About nine months ago i became co-maintainer of OpenStreetMap-Carto, the map style featured on openstreetmap.org and in many ways the public face of the OpenStreetMap project.
During this time there have been a number of fairly big changes in the project but most of them are actually not that visible to the map user. I here want to take a look at these changes, the state of the project and its past and future as well as looking back at my own personal goals in it during the least year and what i could and could not accomplish.
I have made a lot more contributions to the project before becoming a maintainer than afterwards – which makes sense in light of my view of the role of a maintainer more as someone advising and supervising than actually making changes. My primary goal when becoming a maintainer has been to develop and establish a clearer set of goals and guidelines. Historically there have been next to no documented cartographic guidelines in OpenStreetMap-Carto and as a new contributor most people will struggle understanding when a change to the map is considered desirable and when it is not.
What i managed to do is establish a set of purposes and goals for the style. This is fairly important because what the purpose of a map is is nothing trivial, especially for a map with such a large number of uses like OSM-Carto. What i however was not able to do is establishing a more specific and more practical set of styling guidelines meant to support contributors in practical decisions. My suggestions for such guidelines did not find general approval and there were no alternatives suggested so we ultimately could not agree on something specific here.
This brings me to one of the big organizational changes in OSM-Carto in the last year. With the appointment of three additional maintainers and the group of maintainers therefore becoming both larger and much less homogeneous in terms of backgrounds, interests and viewpoints the aim of making all major decisions based on consensus proved to become increasingly difficult. The decision was made to depart from the strictly consensus based decision making basis and allow each maintainer more autonomy.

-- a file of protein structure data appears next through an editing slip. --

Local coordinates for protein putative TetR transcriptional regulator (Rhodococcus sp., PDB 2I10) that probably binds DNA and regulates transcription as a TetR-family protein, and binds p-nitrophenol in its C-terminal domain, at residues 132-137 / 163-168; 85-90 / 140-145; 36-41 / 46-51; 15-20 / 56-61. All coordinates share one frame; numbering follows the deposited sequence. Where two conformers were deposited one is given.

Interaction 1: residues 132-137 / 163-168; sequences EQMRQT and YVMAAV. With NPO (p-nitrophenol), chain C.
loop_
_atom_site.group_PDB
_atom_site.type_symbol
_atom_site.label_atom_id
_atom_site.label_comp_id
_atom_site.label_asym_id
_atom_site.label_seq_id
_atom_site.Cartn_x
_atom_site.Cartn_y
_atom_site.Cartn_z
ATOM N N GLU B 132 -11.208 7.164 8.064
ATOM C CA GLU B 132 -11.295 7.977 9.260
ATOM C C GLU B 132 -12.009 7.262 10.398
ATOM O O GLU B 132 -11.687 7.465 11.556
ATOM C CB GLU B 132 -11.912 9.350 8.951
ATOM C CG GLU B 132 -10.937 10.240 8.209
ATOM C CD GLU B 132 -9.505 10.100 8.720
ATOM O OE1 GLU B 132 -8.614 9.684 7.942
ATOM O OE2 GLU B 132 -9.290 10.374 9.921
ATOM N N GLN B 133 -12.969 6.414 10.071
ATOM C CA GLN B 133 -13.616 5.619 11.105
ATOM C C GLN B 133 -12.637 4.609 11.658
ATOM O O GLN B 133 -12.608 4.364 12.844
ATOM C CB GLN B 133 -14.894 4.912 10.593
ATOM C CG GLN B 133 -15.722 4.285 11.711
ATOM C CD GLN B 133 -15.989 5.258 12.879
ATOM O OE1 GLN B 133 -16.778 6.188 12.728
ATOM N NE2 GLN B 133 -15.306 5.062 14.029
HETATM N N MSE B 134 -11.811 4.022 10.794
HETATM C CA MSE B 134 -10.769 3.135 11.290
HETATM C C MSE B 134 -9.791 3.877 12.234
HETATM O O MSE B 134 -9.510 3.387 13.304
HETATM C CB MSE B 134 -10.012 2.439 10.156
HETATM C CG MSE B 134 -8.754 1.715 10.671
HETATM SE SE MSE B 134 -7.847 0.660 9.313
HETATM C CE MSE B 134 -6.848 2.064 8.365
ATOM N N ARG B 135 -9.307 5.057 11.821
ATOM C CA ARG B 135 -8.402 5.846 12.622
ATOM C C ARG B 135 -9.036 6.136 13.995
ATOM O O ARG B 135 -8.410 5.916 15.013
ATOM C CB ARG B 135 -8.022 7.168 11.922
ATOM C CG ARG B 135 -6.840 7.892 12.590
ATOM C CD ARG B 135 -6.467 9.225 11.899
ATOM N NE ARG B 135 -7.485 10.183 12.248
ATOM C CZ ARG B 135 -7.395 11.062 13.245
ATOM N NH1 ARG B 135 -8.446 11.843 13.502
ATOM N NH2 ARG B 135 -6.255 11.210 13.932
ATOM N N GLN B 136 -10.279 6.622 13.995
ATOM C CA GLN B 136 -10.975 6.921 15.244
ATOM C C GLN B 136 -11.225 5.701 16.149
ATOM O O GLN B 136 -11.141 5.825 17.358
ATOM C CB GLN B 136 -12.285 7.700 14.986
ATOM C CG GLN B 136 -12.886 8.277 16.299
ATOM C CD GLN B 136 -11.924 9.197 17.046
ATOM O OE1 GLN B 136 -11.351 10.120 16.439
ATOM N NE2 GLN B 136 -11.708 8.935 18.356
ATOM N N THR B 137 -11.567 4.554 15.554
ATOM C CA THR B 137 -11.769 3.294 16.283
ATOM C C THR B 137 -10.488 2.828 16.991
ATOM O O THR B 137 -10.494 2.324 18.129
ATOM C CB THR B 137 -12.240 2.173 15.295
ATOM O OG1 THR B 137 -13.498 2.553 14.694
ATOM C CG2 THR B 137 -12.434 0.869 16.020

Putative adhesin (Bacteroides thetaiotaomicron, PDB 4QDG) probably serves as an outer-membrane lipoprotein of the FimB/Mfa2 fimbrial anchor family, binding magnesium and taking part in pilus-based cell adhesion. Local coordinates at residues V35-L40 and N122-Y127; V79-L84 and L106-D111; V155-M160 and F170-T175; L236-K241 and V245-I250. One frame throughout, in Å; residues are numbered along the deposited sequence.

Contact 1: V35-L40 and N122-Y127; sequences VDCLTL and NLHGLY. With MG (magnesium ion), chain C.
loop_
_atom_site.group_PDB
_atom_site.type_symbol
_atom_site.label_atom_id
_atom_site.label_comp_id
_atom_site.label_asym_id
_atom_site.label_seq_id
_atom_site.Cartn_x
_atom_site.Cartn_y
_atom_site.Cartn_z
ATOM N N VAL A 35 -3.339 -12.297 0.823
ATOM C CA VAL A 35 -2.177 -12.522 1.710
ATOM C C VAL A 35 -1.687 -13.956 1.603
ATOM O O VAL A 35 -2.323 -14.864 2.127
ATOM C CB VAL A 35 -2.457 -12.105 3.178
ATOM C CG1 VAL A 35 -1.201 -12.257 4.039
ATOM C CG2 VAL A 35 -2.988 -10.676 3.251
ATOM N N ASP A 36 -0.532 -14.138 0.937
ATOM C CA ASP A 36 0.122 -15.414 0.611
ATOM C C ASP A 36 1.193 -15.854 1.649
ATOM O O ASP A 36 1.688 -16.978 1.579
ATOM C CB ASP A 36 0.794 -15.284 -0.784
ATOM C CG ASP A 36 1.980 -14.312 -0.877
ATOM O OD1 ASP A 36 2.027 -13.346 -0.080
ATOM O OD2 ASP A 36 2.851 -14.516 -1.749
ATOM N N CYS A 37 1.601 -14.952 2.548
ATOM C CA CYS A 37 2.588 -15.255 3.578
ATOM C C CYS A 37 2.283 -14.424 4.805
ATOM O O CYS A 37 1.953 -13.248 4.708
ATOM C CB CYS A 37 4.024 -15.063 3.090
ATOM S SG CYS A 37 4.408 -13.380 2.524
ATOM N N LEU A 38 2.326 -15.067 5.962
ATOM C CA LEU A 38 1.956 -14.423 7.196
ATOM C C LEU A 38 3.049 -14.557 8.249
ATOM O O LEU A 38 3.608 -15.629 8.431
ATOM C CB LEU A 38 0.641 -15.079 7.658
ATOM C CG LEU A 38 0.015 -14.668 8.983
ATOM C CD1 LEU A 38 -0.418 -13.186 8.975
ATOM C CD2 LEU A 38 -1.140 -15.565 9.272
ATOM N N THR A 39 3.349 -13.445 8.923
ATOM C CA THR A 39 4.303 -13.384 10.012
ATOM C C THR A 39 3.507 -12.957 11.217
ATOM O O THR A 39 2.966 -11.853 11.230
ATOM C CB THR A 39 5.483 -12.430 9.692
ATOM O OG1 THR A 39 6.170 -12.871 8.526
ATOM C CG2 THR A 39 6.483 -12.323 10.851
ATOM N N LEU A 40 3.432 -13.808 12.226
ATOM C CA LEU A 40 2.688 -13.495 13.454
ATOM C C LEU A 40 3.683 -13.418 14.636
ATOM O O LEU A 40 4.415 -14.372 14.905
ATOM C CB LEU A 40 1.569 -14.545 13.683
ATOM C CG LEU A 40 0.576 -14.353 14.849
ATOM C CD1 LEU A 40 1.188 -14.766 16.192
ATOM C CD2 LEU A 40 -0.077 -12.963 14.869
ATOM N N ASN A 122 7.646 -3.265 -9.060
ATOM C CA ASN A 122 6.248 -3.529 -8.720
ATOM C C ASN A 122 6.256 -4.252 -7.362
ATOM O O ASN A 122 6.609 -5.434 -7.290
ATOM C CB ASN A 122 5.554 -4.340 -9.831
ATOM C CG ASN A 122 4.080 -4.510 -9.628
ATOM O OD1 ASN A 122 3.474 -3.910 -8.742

Essentially this means each maintainer can make changes and merge changes of non-maintainers even if there are objections from other maintainers. This change in procedure prevents stalling changes where no consensus can be accomplished (which happened quite frequently before) but it also significantly reduced pressure on maintainers to develop and maintain a common strategy and a common vision of the overall direction of the style.
This kind of makes sense in a project that is part of OpenStreetMap which is largely built on do-ocratic principles. But only time can tell if this is actually going to work for a map design project. The whole thing has a lot to do with how methods of cooperation scale and maintain quality. OSM-Carto is a very large project as far as map styles are concerned. At the same time design work is inherently hard to compartmentalize because of the strong inter-dependencies in the visual results. In my eyes a project of this size and complexity can only work in one of the following ways:
- There is one central authority that ultimately makes all important decisions. This was the case with OSM-Carto a few years back when Andy was the only maintainer.
- Those in positions of making decisions work together not only towards a common goal but also with a common vision how to accomplish this goal. This requires a high degree of compatibility and mutuality between these people.